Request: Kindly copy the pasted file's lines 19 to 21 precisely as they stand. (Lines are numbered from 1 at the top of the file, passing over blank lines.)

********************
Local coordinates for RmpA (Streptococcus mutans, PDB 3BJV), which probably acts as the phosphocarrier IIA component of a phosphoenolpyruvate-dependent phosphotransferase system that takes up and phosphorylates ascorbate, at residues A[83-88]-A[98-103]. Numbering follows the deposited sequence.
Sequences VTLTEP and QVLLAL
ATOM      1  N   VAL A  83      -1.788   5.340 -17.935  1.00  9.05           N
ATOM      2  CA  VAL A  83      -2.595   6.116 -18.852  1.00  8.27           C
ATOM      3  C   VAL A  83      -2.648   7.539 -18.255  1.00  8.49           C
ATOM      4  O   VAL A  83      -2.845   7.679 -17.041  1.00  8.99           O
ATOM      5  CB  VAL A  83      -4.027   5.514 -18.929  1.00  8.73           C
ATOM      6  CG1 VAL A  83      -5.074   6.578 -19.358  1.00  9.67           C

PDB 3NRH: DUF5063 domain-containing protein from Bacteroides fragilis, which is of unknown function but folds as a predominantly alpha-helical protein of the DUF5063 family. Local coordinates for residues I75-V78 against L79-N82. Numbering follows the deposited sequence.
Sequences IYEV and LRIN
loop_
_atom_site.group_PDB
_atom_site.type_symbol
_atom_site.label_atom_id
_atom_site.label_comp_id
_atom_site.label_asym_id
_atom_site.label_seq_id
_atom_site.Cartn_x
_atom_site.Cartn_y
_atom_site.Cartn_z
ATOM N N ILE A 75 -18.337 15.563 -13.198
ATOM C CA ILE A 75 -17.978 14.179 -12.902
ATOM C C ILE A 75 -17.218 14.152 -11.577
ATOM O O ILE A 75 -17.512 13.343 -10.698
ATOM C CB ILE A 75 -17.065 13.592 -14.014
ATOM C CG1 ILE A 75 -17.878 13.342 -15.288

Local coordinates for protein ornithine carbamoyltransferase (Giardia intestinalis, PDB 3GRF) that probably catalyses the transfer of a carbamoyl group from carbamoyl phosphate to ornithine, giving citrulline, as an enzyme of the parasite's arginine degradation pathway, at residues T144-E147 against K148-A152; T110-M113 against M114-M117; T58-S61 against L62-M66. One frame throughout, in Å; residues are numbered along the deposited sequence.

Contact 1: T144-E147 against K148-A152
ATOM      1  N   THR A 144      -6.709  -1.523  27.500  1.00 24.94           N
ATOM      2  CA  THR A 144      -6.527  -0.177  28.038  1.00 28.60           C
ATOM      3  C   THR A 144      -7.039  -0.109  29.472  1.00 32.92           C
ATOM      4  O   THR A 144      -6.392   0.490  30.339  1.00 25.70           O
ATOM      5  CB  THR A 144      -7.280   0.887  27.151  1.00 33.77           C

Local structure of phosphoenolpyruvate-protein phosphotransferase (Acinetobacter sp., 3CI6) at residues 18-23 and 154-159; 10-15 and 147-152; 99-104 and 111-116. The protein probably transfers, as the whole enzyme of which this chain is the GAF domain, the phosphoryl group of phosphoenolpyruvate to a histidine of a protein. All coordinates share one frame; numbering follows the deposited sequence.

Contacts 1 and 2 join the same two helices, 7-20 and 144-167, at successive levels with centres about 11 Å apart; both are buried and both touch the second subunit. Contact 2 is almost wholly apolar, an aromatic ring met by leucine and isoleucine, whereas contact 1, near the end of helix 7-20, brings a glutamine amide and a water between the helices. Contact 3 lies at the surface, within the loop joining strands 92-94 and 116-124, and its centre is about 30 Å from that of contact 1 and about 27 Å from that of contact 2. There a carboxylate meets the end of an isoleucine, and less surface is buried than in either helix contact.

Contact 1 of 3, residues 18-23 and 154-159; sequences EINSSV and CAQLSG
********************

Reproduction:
_atom_site.Cartn_y
_atom_site.Cartn_z
ATOM N N ILE A 75 -18.337 15.563 -13.198